Human eye and the colourful world
Asked by SSHHII | 30th May, 2009, 10:43: PM
Optical scattering of unabsorbed light from water molecules as well as from impurities in the water of oceans or lakes back into the atmosphere provides the opportunity to visibly observe the blue color of water from land or airplanes. The back-scattering from water molecules alone is very small and only observable in highly purified water.
Scattering from suspended particles also plays an important role in the color of lakes and oceans. A few tens of meters of water will absorb all light, so without scattering, all bodies of water would appear black. Because most lakes and oceans contain suspended living matter and mineral particles, known as colored dissolved organic matter (CDOM) light from above is reflected upwards. Scattering from suspended particles would normally give a white color, as with snow, but because the light first passes through many meters of blue-colored liquid, the scattered light appears blue. In extremely pure water as is found in mountain lakes, where scattering from white colored particles is missing, the scattering from water molecules themselves also contributes a blue color.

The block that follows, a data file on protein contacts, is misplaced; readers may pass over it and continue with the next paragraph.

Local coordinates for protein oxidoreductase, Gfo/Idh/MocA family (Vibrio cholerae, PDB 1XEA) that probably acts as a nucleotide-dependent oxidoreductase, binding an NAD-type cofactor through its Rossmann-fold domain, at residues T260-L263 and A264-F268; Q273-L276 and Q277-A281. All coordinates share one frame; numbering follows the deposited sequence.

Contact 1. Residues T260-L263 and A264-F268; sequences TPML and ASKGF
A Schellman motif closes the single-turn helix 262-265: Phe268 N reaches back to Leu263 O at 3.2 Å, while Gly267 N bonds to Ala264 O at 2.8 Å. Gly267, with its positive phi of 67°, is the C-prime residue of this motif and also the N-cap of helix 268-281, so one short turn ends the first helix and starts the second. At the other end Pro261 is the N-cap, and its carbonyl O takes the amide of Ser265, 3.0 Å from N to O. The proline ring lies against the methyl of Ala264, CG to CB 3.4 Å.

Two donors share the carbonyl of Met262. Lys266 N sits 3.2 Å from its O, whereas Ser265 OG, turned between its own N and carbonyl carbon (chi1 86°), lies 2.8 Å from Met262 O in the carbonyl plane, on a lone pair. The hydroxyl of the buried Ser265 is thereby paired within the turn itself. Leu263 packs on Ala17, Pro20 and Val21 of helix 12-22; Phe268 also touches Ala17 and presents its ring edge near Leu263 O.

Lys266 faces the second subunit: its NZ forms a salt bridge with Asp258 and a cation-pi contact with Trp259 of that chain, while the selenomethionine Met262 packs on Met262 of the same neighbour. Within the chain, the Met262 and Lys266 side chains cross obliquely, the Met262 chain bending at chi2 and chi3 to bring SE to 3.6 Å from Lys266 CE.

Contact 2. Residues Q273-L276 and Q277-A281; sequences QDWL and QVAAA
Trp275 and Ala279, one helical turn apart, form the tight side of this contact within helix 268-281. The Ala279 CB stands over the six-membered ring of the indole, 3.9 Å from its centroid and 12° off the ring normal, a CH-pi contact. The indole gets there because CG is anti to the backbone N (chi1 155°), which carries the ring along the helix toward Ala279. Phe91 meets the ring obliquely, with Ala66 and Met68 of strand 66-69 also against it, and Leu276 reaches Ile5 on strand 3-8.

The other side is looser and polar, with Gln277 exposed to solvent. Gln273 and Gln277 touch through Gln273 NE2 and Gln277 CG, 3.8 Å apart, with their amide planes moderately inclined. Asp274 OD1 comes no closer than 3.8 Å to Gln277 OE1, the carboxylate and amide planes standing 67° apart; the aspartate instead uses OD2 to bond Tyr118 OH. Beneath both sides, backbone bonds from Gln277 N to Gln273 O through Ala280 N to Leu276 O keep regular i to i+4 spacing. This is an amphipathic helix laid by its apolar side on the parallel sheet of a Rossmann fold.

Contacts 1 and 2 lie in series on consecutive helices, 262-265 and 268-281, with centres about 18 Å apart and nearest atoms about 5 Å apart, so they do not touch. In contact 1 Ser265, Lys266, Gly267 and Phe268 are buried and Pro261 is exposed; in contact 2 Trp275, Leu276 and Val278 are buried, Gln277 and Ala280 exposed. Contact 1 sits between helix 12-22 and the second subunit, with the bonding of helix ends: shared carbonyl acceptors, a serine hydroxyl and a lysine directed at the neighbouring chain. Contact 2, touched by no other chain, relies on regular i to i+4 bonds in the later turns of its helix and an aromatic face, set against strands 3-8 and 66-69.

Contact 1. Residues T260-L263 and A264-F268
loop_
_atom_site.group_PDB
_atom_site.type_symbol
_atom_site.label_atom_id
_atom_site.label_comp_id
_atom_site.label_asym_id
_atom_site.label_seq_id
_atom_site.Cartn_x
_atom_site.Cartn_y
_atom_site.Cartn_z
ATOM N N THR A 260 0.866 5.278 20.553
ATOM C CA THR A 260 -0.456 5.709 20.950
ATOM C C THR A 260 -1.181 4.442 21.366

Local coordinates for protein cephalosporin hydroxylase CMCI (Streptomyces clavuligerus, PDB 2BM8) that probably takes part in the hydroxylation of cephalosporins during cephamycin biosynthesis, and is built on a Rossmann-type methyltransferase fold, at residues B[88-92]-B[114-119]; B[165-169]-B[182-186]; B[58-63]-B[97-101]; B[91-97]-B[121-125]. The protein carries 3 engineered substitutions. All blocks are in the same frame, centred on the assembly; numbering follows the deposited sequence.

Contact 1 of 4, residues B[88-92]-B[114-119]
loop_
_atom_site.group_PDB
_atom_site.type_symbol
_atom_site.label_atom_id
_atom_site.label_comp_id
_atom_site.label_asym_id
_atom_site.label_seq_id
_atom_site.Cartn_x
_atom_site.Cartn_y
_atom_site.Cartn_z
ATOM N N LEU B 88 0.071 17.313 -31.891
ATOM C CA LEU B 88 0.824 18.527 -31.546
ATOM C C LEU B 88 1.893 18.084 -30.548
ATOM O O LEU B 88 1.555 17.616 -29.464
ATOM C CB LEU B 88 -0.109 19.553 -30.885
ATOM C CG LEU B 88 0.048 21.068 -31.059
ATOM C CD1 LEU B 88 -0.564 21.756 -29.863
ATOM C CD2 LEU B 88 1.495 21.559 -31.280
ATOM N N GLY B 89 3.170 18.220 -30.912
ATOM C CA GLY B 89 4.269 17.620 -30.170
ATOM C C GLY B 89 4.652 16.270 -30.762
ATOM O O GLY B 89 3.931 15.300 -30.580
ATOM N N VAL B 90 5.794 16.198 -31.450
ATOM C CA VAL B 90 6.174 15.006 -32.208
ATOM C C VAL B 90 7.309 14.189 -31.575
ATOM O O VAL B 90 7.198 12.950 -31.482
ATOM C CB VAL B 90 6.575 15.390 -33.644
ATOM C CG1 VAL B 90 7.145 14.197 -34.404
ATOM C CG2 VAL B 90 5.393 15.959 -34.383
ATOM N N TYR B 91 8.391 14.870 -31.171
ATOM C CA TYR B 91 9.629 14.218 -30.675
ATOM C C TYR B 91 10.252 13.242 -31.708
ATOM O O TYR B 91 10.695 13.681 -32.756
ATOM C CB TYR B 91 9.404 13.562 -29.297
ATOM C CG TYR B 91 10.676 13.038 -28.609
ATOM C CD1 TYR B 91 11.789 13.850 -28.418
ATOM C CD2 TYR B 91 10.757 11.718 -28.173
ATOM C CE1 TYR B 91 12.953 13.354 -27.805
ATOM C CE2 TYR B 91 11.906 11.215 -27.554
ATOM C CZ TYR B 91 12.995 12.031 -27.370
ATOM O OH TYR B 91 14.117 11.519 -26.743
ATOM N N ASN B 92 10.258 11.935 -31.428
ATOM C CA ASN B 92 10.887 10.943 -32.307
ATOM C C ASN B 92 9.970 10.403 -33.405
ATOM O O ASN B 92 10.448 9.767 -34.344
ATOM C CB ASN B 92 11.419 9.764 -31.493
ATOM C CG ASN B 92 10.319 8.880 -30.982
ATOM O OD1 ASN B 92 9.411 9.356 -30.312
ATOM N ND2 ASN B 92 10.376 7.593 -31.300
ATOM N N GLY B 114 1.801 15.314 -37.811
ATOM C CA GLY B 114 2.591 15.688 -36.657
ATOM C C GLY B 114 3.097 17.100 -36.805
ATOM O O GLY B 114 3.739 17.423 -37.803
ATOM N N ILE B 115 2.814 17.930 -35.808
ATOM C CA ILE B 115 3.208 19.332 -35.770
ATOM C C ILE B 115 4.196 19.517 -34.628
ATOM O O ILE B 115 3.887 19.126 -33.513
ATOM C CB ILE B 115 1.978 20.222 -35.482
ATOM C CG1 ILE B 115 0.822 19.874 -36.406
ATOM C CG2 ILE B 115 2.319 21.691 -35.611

Another phenomenon that occurs is Rayleigh scattering in the atmosphere along one's line of sight: the horizon is typically 4-5 km distant and the air (being just above sea level in the case of the ocean) is at its densest. This mechanism would add a blue tinge to any distant object (not just the sea) because blue light would be scattered into one's line of sight.
Also the greenish tinge is usually added by the algae floating in water.
Answered by | 31st May, 2009, 09:30: AM
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